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13 Cards in this Set

  • Front
  • Back
Diagnosis of Infectious Diseases

Traditional techniques
1) Culture
2) Staining
3) Serology
1) takes days to weeks, relies on being able to grow and ID a pathogen, some agents can't be grown in the lab or can't be ID'd once they are growing
2) relies on reaction of dyes with various pathogen components, most stains require >100,000 organisms per ml of specimen to detect microscopically - techniques like immunofluorescence can detect less than this but still fairly insensitive
3) relies in an immune response from the individual for the pathogen, usually takes weeks, may not occur (e.g. immunosuppressed individual)
Molecular methods

requires what?
What used to the used?
What is used now?
knowledge of specific DNA or RNA sequences and a way to ID the sequences

Used to use Hybridization techniques (but relatively insensitive)

Amplification techniques: allow 1 million fold multiplication of target sequence or specific detector molecule
Advantages of Molecular methods:
- can detect very small # organisms, esp when target sequence is present in many copies in one orgamism
- theoretically fast (minutes to hours)
- Can detect organisms that can't be cultured
Disadvantages of Molecular methods:
- must have specific nucleic acid sequence
- must be able to interpret meaning of a positive test
- must be able to exclude false positive tests (most often from amplicon contamination of the environment of the lab or promiscuous target)
- practical issues and current technology limit turnaround time, may not allow theoretical speed of test (tests must be batched, may take days)
Molecular Techniques common in clinical use =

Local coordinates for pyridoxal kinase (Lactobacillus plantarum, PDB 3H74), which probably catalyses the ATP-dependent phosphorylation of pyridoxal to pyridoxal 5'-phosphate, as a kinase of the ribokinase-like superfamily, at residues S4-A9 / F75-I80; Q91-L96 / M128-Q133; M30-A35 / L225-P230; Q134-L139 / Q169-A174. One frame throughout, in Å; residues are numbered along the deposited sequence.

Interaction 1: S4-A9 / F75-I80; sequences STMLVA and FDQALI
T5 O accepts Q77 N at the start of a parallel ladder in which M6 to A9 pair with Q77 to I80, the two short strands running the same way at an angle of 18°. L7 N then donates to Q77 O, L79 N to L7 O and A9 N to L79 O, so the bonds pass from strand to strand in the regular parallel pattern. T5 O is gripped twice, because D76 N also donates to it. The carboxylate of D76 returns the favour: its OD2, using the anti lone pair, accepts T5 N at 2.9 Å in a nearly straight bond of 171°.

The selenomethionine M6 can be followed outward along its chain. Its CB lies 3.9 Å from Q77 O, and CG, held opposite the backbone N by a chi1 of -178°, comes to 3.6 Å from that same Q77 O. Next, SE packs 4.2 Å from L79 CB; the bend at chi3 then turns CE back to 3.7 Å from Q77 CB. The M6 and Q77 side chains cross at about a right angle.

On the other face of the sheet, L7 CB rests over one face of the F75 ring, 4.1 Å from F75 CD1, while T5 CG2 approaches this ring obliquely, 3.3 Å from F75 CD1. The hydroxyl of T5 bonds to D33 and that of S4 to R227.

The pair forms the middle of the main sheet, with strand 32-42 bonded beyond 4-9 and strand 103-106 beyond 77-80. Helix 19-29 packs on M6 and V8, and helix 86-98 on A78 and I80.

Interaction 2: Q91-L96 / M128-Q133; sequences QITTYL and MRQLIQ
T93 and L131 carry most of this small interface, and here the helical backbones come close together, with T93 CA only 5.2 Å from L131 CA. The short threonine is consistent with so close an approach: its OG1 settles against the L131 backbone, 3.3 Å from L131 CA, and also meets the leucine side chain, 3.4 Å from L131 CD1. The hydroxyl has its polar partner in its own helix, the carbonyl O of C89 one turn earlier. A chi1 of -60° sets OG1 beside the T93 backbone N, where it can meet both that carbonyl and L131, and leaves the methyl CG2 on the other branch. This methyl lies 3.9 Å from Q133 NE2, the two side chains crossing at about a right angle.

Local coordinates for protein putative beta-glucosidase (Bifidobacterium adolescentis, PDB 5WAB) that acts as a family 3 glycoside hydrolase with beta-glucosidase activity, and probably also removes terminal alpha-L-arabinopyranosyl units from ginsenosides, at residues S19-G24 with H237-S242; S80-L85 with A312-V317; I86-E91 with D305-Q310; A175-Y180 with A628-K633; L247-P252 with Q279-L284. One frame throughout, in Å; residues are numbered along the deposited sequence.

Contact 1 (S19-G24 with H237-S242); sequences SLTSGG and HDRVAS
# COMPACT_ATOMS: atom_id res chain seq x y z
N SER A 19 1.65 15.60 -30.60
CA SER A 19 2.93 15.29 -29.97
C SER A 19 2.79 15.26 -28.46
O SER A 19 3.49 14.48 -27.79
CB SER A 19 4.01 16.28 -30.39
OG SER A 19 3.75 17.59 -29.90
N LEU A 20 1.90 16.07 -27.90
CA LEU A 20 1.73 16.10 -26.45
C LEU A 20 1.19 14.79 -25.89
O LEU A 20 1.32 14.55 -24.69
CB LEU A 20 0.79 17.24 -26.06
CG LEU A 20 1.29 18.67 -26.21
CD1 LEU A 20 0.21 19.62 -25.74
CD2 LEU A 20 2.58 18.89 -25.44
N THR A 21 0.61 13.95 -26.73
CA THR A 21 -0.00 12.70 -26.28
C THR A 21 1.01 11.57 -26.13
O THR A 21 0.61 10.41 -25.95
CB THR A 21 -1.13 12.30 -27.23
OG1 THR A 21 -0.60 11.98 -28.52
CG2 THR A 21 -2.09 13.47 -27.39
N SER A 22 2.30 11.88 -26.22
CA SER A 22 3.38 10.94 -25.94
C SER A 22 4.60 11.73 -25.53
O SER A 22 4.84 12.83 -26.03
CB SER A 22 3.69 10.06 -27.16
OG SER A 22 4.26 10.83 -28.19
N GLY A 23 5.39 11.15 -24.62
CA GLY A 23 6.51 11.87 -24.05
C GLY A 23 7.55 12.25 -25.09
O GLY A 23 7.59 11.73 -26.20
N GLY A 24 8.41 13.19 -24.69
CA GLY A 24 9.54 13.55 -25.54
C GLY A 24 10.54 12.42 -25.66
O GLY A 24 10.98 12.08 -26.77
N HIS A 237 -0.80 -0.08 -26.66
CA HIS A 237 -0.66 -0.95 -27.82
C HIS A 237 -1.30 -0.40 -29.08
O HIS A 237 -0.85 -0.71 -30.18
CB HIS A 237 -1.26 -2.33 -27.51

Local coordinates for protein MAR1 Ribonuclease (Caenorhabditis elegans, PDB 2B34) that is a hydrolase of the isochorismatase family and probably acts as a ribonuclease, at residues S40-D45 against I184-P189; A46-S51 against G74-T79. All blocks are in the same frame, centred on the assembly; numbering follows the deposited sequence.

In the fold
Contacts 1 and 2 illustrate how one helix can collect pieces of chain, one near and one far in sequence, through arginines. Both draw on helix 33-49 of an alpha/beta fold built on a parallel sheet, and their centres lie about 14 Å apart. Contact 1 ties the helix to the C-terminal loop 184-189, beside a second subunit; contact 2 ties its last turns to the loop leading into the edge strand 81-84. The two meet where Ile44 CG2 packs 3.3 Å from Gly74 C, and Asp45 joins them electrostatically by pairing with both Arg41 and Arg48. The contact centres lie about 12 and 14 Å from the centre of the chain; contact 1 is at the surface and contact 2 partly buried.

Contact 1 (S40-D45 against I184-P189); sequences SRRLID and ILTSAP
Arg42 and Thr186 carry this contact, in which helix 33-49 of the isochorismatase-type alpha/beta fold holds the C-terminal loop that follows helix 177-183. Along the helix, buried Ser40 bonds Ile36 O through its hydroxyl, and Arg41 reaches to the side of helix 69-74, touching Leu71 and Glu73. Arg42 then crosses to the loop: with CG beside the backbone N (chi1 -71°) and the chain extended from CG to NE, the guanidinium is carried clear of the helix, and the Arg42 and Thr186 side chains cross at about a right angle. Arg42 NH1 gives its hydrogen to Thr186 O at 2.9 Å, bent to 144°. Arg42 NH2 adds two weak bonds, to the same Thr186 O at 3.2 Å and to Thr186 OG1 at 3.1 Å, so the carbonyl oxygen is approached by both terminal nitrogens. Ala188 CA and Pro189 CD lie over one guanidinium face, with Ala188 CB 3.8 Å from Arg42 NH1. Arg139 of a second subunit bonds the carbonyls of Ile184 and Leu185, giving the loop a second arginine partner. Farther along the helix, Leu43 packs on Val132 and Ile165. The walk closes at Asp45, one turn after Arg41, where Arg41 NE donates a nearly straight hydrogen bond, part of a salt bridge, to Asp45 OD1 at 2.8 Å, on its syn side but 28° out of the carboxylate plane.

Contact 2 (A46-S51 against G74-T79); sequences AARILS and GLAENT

PCR (polymerase chain reaction)
TMA (transcription mediated amplification)
LCR (ligase chain reaction)
bDNA (branched chain DNA amplification)
Molecular detection methods

Formats in use (2):
Qualitative: use amplification to detect the smallest possible number of target molecules *Most sensitive, but may only be useful when ANY detection of the organism correlates with disease

Quanititative: (viral load)
Generates a graded signal that correlates with a target #, *useful following therapy (e.g. HIV viral load) and distinguishing endogenous carriage from disease state (e.g. CMV viral load in immunosuppressed patients)
Agents detected by molecular techniques

Herpes (HSV, CMV, VZW, EBV, HHV6)
Enteroviruses (polio, echo, coxsackie A and B)
Respiratory viruses (influenza A, parainfluenza, RSV, Adenovirus, Human Metapneumovirus)
Hepatitis Viruses (HBV, HCV)
Polyoma viruses (JC and BK)
Agents detected by molecular techniques

Neisseria gonorrhea
Chlamydia trachomatis
Group A and B strep
Staph Aureus
Mycobacterium tuberculosis
Mycoplasma pneumoniae
Lyme Spirochetes (Borelia burgdorferi)
Agents detected by molecular techniques


Histoplasma capsulatum
Coccidioides immitis

Toxoplasma gondii
Leishmania donovani

How do you diagnose Chlamydia and gonorrhea?
Used Clinically for:
Specimen types:
TMA (transcription mediated amplification)

diagnosis of symptomatic STD
screening asymptomatic populations

endocervical swab
urethral swab
Urine test
Identification of microorganisms


hybridization in solution for identification of isolated colonies -> PCR and sequencing

case of endocarditis - ID unknown organism
Strain comparison for epidemiology:


See if organisms occurring in multiple individuals are of the same strain

PFGE (Pulse field gel electrophoresis)
- Use rare-cutting restriction enzyme to make large fragments of bacterial DNA
- Separate fragments in gel by programmed switching of electrical field orientation
- Create pattern of 10-20 bands
- Compare patterns of organisms for relatedness

RFLP (restriction fragment length polypeptide) and other fragment ID schemes

example: mysterious bacteremia in dialysis patients
Where can you look at gene sequences?
NCBI (national center for biotechnology information) website, do a BlastN search